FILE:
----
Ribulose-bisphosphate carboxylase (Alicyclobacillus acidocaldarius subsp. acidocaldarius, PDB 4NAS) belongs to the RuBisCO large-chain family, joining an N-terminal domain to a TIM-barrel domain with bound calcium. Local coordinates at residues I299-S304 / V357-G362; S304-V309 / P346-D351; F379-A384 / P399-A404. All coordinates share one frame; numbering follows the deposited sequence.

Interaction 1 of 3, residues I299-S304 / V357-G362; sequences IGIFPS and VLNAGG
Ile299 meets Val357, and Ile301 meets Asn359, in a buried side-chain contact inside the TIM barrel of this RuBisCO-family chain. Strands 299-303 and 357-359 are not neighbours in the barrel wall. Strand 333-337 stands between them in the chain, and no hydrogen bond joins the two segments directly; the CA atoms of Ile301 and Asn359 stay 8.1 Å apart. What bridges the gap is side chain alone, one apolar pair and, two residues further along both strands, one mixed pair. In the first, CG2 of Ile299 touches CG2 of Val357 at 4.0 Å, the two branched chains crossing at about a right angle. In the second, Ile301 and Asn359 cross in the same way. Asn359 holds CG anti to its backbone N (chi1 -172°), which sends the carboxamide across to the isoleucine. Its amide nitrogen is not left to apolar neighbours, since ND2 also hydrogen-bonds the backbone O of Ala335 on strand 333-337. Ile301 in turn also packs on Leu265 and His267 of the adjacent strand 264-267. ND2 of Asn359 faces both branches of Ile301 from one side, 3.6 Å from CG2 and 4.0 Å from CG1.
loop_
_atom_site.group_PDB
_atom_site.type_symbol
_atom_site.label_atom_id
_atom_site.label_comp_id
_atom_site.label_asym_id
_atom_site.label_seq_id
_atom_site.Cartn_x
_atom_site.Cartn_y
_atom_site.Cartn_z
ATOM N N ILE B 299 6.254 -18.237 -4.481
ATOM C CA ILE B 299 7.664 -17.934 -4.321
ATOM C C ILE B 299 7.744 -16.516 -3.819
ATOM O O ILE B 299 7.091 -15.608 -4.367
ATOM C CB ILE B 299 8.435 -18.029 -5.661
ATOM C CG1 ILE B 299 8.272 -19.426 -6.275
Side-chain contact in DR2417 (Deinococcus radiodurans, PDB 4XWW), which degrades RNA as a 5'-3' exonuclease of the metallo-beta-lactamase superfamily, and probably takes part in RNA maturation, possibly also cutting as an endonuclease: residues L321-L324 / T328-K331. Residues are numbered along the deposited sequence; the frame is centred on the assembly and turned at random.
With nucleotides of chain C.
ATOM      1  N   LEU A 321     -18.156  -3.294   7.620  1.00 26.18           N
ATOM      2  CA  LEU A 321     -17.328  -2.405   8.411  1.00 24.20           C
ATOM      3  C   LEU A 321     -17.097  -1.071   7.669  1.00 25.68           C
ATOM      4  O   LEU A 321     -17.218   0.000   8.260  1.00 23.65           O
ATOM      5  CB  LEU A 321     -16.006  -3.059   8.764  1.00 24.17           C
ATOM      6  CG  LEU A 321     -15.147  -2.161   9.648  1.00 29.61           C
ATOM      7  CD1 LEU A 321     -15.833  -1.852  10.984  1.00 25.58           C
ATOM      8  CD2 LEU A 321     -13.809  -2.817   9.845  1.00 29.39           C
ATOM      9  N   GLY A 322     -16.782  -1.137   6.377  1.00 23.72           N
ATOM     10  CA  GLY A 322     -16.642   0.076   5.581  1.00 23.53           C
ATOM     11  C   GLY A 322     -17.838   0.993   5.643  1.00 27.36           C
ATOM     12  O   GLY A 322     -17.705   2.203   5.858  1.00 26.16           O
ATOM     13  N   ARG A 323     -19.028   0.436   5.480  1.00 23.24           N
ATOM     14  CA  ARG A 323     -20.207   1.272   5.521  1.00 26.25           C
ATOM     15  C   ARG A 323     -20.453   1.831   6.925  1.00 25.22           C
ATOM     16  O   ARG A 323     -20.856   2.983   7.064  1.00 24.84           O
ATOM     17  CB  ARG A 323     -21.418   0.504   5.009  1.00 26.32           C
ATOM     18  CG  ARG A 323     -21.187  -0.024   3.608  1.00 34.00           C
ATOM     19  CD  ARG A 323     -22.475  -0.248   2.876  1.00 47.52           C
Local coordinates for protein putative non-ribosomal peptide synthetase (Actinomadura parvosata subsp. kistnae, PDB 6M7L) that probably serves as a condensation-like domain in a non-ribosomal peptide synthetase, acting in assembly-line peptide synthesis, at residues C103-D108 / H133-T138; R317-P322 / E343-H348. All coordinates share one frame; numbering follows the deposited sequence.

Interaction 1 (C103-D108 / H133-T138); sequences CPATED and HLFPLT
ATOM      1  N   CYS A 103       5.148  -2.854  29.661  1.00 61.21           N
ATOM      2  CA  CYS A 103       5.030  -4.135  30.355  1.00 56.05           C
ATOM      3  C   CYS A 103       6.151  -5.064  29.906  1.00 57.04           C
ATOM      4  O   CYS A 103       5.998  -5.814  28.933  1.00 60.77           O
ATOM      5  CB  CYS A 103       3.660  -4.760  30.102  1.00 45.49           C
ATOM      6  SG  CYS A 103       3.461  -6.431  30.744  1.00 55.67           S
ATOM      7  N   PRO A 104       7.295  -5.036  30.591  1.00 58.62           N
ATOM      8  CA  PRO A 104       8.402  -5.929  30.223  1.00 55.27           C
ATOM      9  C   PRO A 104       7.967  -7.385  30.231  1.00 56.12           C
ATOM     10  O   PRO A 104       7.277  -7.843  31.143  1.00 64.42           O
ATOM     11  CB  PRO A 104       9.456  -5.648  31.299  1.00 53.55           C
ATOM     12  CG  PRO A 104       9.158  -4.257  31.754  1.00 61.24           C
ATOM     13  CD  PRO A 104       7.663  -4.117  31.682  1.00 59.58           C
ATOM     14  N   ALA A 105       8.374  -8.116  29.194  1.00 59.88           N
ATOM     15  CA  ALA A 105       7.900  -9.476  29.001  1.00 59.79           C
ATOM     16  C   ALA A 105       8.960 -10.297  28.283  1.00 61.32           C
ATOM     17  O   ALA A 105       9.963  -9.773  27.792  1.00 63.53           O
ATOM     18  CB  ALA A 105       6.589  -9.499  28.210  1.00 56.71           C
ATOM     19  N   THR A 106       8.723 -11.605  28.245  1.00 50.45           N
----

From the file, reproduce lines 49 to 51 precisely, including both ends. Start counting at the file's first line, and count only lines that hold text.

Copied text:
ATOM      7  N   PRO A 104       7.295  -5.036  30.591  1.00 58.62           N
ATOM      8  CA  PRO A 104       8.402  -5.929  30.223  1.00 55.27           C
ATOM      9  C   PRO A 104       7.967  -7.385  30.231  1.00 56.12           C